We're taking steps to make our new cars last longer

Side view of black car

Sales of new cars and trucks are not living up to expectations.

But those of us who are taking 2011 models home with us apparently believe we'll need to hold onto our vehicles longer.

On what do I base that?

A survey by Izmocar, which analyzes accessories sales at 180 dealerships across the country.

Its midyear report shows consumers are spending more cash with dealers on items that protect their new car's exterior.

Izmocar tracks accessories installed at dealerships such as floor mats, burglar alarms, body side molding and so forth.

These are called "aftermarket" accessories, and, with the tough economy, dealerships are pushing such add-ons to make more money on each sale.

But we'll only buy such extras if we think they add value to our new car or truck.

Among the categories generating the most accessory sales were items to protect the exterior, such as bumper guards, door-edge guards and nose masks. Also high on the list were exterior paint protection and body side molding.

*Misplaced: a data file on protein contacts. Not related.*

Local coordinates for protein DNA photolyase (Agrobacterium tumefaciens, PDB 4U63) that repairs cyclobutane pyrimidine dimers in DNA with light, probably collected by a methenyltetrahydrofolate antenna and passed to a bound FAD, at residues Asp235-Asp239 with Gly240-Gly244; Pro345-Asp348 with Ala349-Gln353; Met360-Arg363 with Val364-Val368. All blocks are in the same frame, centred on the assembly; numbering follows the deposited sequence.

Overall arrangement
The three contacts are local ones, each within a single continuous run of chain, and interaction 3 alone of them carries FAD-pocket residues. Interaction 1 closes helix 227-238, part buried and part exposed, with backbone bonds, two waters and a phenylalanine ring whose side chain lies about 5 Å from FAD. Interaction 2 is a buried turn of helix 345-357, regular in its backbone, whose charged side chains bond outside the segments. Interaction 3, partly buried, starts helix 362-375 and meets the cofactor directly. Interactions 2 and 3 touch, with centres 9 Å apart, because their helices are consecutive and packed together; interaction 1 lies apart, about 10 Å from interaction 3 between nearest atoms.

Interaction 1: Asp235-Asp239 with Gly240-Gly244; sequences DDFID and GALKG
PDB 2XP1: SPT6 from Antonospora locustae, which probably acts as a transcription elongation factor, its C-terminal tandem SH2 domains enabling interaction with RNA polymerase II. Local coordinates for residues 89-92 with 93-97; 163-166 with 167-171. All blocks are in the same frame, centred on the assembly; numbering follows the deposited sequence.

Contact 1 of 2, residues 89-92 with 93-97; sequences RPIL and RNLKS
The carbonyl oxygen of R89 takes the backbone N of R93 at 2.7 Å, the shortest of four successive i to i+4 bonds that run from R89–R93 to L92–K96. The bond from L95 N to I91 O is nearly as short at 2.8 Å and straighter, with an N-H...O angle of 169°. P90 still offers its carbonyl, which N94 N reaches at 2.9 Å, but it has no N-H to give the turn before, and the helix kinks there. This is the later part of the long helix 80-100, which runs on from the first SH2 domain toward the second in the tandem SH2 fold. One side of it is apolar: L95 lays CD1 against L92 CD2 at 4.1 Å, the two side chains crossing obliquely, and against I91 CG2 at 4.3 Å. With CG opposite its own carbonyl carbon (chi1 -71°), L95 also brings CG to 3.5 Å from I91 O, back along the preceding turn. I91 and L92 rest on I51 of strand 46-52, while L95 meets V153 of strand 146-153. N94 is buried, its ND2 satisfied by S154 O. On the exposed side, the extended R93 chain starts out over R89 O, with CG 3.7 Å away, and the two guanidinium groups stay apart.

With little hope that the economy is going to improve anytime soon, new-car buyers must face the reality that they may have to live with their purchase for years to come.

It just makes money sense to take whatever reasonable precautions are available to help maintain a new car's appearance and retain its value.

Likewise, buying a few add-ons to increase fuel efficiency is smart in the long run because they can be expensed over an extended period of time.

That may well be why such mileage enhancers as upgraded air filter and exhaust systems are also increasing in popularity.

The fact that we'll spend more to protect our new car's appearance and beef up fuel efficiency is a pretty solid indicator, at least in my book, that we're reacting to the realities of keeping our cars longer.

It's a smart example to follow for anyone buying a new car today.

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